There’s nothing bad about boxed wine

There’s nothing bad about boxed wine

It’s known far and wide — boxed wine generally has a really bad reputation, but in case you haven’t noticed over the past few years, the attitude is slowly changing.

As technology has advanced and the overall quality of wine available to consumers in America has improved, boxed wines aren’t what they used to be — and believe it or not, even the snobbiest of wine snobs has to admit that there are some undeniable advantages of boxed wine over traditionally bottled and corked wine.

But I say here’s to all wine no matter how you like to drink it — whether it’s in a box, a pouch or a bottle!
So why would you possibly consider purchasing boxed wine? First, boxed wine stays fresh much longer than traditionally bottled wine.

Thanks to the components of the spout found on boxed wines, it can stay fresh for as long as six to eight weeks, whereas a traditional bottle may only stay fresh about five days if you’re lucky.

Wine in a box is also practically immune from a number of wine faults that impact traditionally bottled and corked wines.

Tainted corks ruin an estimated 10 percent of all the wine that is produced in the world. Corks crack and crumble over time, exposing wine to air and oxidizing it.

But an even more important reason you may consider purchasing a boxed wine is for the overall value and savings you get.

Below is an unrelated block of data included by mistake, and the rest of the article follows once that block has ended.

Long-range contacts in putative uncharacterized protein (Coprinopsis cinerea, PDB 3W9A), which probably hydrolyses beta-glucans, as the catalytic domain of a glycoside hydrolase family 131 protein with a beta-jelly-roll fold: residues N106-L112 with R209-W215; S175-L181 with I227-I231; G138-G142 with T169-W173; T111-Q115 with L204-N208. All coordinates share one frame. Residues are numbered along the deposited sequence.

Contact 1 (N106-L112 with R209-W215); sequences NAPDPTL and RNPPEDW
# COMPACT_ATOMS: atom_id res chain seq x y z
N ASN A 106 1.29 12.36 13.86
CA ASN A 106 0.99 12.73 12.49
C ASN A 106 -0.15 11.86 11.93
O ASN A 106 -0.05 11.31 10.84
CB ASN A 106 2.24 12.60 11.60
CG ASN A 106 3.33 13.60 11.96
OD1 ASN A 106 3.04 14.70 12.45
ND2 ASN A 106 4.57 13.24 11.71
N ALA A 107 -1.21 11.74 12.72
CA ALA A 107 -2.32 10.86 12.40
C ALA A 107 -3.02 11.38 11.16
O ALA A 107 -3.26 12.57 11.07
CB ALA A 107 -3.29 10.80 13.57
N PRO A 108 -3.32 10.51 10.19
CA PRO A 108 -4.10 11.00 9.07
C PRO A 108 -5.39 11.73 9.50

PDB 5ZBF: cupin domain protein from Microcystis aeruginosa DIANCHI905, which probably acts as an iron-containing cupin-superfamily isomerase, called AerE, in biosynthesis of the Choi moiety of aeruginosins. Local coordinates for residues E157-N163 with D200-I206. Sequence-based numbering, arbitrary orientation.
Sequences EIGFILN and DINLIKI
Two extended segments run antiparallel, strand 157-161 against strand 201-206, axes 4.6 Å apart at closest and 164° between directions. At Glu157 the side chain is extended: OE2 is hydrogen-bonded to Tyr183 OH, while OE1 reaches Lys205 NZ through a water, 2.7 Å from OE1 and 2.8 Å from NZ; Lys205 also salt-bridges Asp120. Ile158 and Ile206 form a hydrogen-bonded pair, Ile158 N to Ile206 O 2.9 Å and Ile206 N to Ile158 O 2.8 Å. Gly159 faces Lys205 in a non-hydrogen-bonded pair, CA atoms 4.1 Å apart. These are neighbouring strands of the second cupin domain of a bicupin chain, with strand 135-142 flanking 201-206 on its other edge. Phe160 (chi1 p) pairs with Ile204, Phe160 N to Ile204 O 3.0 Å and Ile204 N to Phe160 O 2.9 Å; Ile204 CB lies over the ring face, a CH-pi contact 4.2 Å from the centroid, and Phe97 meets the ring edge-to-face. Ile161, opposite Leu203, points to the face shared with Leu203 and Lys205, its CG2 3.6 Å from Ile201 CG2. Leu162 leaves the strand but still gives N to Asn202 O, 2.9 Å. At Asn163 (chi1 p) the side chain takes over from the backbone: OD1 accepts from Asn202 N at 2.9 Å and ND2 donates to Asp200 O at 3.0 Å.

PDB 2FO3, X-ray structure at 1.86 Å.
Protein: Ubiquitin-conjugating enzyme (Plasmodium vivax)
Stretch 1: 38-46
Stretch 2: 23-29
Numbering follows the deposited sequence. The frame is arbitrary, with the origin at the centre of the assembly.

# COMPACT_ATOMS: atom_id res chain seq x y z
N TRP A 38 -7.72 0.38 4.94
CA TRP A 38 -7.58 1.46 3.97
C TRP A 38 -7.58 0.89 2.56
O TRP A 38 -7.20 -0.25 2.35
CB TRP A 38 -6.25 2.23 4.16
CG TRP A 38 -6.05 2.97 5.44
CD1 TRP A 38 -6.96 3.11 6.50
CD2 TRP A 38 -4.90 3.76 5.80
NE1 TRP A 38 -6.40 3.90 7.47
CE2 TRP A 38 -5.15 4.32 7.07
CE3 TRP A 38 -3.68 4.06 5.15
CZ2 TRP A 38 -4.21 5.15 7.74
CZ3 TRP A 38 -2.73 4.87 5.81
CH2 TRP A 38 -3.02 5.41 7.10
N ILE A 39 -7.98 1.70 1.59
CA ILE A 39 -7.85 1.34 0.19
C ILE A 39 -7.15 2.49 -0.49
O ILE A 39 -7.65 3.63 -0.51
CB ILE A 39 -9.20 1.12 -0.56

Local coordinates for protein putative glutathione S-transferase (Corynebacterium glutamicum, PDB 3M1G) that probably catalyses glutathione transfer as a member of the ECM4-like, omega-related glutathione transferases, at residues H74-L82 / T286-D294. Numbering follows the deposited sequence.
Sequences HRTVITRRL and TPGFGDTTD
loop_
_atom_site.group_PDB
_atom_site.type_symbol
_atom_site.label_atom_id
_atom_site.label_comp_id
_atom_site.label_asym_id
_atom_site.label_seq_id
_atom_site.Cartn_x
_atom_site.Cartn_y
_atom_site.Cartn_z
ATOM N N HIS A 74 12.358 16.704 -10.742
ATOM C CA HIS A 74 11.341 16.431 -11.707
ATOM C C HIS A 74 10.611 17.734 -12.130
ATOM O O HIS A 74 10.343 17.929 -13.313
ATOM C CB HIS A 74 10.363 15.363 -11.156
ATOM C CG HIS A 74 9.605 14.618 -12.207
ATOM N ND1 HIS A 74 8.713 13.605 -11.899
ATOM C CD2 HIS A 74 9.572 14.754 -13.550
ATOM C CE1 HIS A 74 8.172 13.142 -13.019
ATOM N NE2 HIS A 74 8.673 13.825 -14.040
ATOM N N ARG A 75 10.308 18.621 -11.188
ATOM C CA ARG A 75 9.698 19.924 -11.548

Traditionally, bottled wines are made up of a lot of components and different materials (i.e. costs) to them: corks, foil, glass etc. Those materials aren’t just expensive, but they’re heavy, too, which adds to a producer’s shipping costs.

When you purchase a boxed wine, the product you’re holding in your hand is about 95 percent wine and is free of the costly overhead. A boxed wine also typically holds four bottles of wine, which gives you more liquid at a lower per volume cost.

But doesn’t wine that’s been stored in plastic taste funky? It just doesn’t sound all that appealing, does it? Well, keep in mind that even if you’re eating the freshest of foods, if they have been refrigerated, they have likely sat in plastic.

The plastics used to store and secure boxed wine do not impact that flavor of the wine in any significant way.

So who are some of the key producers of boxed wine? A producer called Big House Wine is one you may have seen before in octagon-shaped boxes.

Deloach is a premium wine producer in Sonoma that offers a nice barrel shaped box wine that looks nice enough to set out at parties. There’s also Black Box, which has won dozens of gold medals for the quality of their wine.

It would be unfair, however, to tout all the benefits of boxed wine without at least addressing one of its shortfalls.

While an opened box wine will stay fresh much longer than an opened bottle of wine, you don’t want to try to age wine in a box. Your wine in a box will only last you about a year before the packaging may start to degrade. Traditionalists may also not want to give up the great romanticism of uncorking a traditional bottle of wine. It’s just hard to celebrate a nice event over a box of wine. But out by the pool — at a large yard party — or for that nephew’s wedding, maybe?

But I say here’s to all wine no matter how you like to drink it — whether it’s in a box, a pouch or a bottle! Salud!

Vic Poulos, owner Zin Valle Vineyards

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